"I. Am. So. Wasted. Right now."
Things unfortunately start to go downhill with the arrival of Francis Ford Coppola’s nonsensical, infantile yarn Life without Zoe.  Loosely based on Eloise, Coppola’s segment follows Zoe, a rich, over-privileged 12 year old girl living in a luxurious hotel with her mother (Talia Shire from Rocky), a fashion mogul and her father (Giancarlo Giannini), a world famous flautist.  Zoe mingles with her rich friends, freely wandering the streets of New York without fear of harm, hangs out at lush parties, and talks well beyond her age and maturity, making one wonder if the makers of Baby Geniuses and The Good Son looked here for inspiration.  Co-written by Coppola and his daughter Sofia, Life without Zoe is like a bad omen for those who didn’t see Jack coming.  Despite its glorious cinematography by Vittorio Storaro and fantastical set pieces, this is a completely bizarre and irritating fall from grace for the once great director of The Godfather, The Conversation, and Apocalypse Now.  Intended to be charming and cute, it is as staggeringly wrongheaded as it is pointless.

Lastly is Woody Allen’s Oedipus Wrecks about an attorney (Allen himself) who cannot seem to shake the reigns of his overbearing mother (Mae Questal from National Lampoon’s Christmas Vacation).  Overall this is an amusing short with some rather uncanny twists (which I won’t reveal here) and classic Woody Allen comedy.  I suppose therein lies the problem, that Allen is resting on his laurels and gives us precisely what we expect of him.  Though lensed by Ingmar Bergman’s cinematographer Sven Nykvist, the images consist of standard Woody Allen in that there isn’t much in the way of a unique visual schema.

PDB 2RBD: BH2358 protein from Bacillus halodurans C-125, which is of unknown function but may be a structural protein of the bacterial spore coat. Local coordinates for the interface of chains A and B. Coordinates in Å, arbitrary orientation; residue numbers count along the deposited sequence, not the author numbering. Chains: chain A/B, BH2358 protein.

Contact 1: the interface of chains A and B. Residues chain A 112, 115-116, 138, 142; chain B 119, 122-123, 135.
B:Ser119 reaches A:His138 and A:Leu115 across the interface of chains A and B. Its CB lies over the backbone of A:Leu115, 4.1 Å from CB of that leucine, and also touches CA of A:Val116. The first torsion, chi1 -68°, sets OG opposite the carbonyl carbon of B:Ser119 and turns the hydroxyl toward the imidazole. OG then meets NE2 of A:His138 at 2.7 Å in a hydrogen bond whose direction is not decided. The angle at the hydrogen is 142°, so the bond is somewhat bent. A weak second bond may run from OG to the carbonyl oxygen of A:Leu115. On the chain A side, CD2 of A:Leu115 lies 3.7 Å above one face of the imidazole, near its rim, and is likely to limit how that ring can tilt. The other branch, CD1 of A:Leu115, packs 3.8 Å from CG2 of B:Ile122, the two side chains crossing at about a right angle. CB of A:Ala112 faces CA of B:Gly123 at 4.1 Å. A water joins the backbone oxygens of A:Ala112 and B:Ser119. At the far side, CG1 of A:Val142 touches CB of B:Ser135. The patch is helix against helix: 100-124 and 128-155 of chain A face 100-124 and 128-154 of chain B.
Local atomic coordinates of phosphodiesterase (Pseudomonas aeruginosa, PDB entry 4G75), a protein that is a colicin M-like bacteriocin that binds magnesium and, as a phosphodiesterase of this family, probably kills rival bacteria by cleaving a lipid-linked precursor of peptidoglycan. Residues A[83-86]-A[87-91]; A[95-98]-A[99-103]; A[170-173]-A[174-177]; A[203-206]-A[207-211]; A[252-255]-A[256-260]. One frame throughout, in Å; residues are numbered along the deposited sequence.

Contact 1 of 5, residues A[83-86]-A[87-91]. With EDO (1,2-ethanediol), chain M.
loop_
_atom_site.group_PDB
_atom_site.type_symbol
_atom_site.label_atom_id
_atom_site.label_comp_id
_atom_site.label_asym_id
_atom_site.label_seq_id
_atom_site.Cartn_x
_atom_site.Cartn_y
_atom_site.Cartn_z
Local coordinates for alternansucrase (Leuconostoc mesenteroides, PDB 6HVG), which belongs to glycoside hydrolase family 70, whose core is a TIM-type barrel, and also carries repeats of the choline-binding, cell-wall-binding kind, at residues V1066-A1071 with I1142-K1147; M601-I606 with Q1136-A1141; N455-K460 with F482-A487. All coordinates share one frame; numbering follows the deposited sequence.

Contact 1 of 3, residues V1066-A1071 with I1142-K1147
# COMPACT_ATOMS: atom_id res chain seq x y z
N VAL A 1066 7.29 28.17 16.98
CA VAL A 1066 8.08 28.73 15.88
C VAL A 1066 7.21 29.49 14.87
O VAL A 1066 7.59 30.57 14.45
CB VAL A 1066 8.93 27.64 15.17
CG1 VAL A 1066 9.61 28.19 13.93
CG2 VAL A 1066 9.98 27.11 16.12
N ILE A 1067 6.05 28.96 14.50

In hindsight, I recommend New York Stories solely on the basis of the Scorsese segment Life Lessons.  I hated Francis Ford Coppola’s annoying infantile behavior, but sort of enjoyed Woody Allen’s comedy of errors.  All three segments are lensed by great cinematographers, but beyond Almendros, their talents are under-utilized, if not wasted.  I’m giving a strong rating to New York Stories simply because Scorsese’s effort really is that great! 


Released by Warner Independent Pictures (largely produced by Michelangelo Antonioni), Eros is a flowery triptych attempting again to respond to the notion of an erotic picture.  What makes a film erotic as opposed to merely pornographic or another nude romp?  Each director is allowed his own stylistic approach to respond to the question, with varying results in quality depending on one's point of view.  Inarguably the most praiseworthy segment is its first, Wong Kar Wai's The Hand (the order of shorts alternates in some territories), which depicts a 1960s call girl and a unique bond she forms with her tailor.  Much like Luis Bunuel's Belle De Jour, it purports eroticism isn't about the payoff but the lead in to a sexual encounter.  Rather than diving headlong into carnality, it teases through implication, innuendo, and the connection between the two characters.  The Hand notably sports Wai's usual cornucopia of dark visual splendor with lighting and colors that seem at once alive and highly artificial.  Moving on to Steven Soderbergh's Equilibrium, Robert Downey, Jr. is an advertising executive who pours out his frustration to a psychiatrist about a recurring erotic dream he can't quite grasp.